"Not only do I think [mascara] ads are enhanced, I think it is blatantly obvious they are wearing false eyelashes," says Paula Begoun, author of "Don't Go to the Cosmetics Counter Without Me" (Beginning Press). "But then again, women fall for ads of antiwrinkle products on noticeably retouched pictures of actresses or models who are children."
The good news, says Begoun, is that "mascaras have improved incredibly over the past two or three years. Finding a great mascara didn't used to be easy, and it didn't matter if it was expensive or inexpensive. There are many great options now," in both drugstore and department store brands, she says.
Experts say that recently developed ingredients definitely make a difference in the consistency and effectiveness of the new formulas. Gel polymers do, in fact, enhance glide and minimize flaking. And formulas with fewer waxes have helped do away with clumps.
But more important than the mascara itself is the wand, according to Begoun, who has spent more than two decades testing and evaluating cosmetics. "In terms of formulas, while there have been some changes, mostly technical, [good] mascaras are far less about the formula than the brush," she says. "A really great brush makes all the difference. It needs to grab the lashes, slightly pull and smooth, and deposit just enough color to hold but not clump."
To get the best results from mascara -- whether a new one or your trusted standby, experts offer these application tips:
* Start with lashes that are clear and dry, free of moisturizer residue or, ahem, yesterday's leftovers.
* Dab the wand, especially the tip, against a tissue to remove excess mascara that could leave a clump or a glob.
* Curl your eyelashes. It hurts, you say? Get over it. Curling makes a huge difference in the end result.
* For volume, hold the wand horizontally as close as possible to the roots on the underside of the upper lashes. Slowly and carefully wiggle the wand at the roots and then draw it up to the tips.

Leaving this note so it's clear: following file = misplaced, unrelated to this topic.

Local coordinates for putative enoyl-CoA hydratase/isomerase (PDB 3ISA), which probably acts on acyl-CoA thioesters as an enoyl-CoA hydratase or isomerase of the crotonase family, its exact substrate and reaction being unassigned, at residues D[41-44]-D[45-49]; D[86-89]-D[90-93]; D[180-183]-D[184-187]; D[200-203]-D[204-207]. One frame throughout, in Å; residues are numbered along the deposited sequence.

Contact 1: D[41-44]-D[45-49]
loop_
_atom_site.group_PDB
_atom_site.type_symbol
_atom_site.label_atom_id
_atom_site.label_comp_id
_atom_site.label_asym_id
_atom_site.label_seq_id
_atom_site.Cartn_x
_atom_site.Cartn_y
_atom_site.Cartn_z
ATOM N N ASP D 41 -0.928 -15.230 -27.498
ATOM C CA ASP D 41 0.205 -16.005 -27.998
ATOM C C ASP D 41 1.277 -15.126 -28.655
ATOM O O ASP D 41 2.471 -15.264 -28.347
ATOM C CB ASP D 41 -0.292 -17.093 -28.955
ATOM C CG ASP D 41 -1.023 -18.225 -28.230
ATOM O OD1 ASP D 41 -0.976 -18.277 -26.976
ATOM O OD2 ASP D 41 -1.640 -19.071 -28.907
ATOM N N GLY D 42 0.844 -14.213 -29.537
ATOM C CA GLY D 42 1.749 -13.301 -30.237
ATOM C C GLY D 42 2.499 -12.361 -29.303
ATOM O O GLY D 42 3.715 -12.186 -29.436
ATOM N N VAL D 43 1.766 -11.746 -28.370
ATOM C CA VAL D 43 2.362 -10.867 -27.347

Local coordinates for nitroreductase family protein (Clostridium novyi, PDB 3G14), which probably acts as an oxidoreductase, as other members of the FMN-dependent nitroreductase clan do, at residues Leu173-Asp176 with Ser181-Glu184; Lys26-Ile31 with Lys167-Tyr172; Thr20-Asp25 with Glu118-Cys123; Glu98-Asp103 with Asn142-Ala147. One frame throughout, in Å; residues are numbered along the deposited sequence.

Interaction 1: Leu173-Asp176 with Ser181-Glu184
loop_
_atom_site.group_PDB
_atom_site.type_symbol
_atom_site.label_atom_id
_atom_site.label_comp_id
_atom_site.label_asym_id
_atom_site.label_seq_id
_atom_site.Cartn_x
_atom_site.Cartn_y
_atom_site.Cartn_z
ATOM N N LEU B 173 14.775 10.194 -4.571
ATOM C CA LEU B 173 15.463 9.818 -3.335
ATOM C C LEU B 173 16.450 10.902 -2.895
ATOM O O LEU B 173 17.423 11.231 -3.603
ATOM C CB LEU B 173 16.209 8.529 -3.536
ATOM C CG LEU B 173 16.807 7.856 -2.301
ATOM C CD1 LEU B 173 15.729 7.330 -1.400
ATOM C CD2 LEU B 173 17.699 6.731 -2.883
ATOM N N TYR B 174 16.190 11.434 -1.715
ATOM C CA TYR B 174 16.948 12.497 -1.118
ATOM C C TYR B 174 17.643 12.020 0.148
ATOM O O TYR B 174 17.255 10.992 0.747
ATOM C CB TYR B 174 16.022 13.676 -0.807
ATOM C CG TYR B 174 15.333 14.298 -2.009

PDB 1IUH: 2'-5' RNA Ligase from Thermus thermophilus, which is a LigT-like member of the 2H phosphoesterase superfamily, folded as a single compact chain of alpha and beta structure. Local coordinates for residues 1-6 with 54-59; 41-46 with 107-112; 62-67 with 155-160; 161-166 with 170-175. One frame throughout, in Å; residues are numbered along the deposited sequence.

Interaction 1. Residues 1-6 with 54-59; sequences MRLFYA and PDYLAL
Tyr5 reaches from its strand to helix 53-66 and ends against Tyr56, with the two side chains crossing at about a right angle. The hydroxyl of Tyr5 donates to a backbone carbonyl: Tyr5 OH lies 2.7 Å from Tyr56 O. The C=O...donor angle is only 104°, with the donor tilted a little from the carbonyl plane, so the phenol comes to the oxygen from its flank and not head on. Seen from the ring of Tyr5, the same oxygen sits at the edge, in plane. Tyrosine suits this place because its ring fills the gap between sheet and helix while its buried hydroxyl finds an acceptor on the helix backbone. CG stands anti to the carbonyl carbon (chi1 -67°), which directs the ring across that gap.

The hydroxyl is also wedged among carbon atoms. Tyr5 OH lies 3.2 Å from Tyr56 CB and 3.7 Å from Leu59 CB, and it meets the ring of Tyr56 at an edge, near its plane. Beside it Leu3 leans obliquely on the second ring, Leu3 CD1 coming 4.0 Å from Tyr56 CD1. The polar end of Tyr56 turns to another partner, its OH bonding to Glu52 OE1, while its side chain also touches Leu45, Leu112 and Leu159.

* For length, hold the wand vertically and run the tip against individual lashes, especially at the outer corners of your eyes. Apply second coat as above.
* To give lash tips extra oomph, blink them against the brush.
* Never pump wand in and out of the tube. This dries it out. Instead, twirl the brush inside the tube.
And if mascara isn't enough for you, you might consider false eyelashes. Jennifer Lopez wore lashes made of red fox fur to the 2001 Oscars. Madonna wore mink lashes during her Reinvention tour. And Oprah Winfrey's makeup artist reportedly purchased 200 mink pairs for his lash-fanatic client after he heard about Madonna's. (Animal rights activists can relax. According to New York Times writer Mary Roach, the fur is harvested by gentle brushing; no cruelty is inflicted.)
Roach reports that women in New York can now visit "eyelash bars" where they can buy lashes and glue and have them applied by a pro.
But perfectly good results can be achieved with drugstore lashes, experts say.
"False lashes -- formerly the territory of specialty brands -- can be snapped up just as easily in your nearest drugstore or at Sephora these days," says Allure's Piercy, who adds that there are also new tools that make their application more foolproof.
Piercy notes that lash extensions -- individual or small groups of false lashes that are glued onto real lashes one at a time -- also are becoming more widely available to anyone with two hours and a few hundred dollars to spend for the luxury of not applying mascara every day.
The bottom line, she says, is that "it has never been easier to achieve the lashes that good genes failed to provide."